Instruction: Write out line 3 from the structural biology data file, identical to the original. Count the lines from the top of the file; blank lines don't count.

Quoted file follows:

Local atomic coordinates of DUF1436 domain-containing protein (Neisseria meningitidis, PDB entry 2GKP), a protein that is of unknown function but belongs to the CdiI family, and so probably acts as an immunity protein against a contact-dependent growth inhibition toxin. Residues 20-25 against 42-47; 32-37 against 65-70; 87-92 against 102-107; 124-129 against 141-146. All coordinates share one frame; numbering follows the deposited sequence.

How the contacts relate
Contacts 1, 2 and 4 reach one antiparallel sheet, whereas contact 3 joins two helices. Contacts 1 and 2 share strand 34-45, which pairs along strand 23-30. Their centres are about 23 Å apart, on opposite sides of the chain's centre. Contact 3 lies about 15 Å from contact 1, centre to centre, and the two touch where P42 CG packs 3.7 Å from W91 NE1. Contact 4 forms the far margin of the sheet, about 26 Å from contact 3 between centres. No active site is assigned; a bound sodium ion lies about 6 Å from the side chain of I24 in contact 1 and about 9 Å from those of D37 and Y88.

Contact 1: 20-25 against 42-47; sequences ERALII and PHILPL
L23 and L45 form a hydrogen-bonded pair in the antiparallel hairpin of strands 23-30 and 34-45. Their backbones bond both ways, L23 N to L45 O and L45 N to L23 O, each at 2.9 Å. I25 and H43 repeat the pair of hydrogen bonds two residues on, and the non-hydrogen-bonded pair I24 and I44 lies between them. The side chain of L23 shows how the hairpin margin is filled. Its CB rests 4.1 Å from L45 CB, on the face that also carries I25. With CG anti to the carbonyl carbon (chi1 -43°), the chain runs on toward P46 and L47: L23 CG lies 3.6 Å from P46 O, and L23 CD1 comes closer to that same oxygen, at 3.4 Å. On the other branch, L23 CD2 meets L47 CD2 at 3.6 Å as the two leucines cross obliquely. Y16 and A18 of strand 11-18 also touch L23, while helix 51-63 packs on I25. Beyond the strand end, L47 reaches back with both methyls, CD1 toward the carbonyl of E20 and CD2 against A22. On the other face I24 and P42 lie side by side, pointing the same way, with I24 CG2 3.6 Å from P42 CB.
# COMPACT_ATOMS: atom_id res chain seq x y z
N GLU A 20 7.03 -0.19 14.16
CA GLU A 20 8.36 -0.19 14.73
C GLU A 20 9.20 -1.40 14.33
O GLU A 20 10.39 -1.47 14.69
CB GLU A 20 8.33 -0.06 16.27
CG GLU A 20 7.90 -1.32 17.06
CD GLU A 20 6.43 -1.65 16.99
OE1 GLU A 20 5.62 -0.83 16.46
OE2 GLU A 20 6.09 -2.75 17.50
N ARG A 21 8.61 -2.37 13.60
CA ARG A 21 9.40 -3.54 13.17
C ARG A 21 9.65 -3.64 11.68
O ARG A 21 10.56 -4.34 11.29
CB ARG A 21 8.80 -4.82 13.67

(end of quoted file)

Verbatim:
Contacts 1, 2 and 4 reach one antiparallel sheet, whereas contact 3 joins two helices. Contacts 1 and 2 share strand 34-45, which pairs along strand 23-30. Their centres are about 23 Å apart, on opposite sides of the chain's centre. Contact 3 lies about 15 Å from contact 1, centre to centre, and the two touch where P42 CG packs 3.7 Å from W91 NE1. Contact 4 forms the far margin of the sheet, about 26 Å from contact 3 between centres. No active site is assigned; a bound sodium ion lies about 6 Å from the side chain of I24 in contact 1 and about 9 Å from those of D37 and Y88.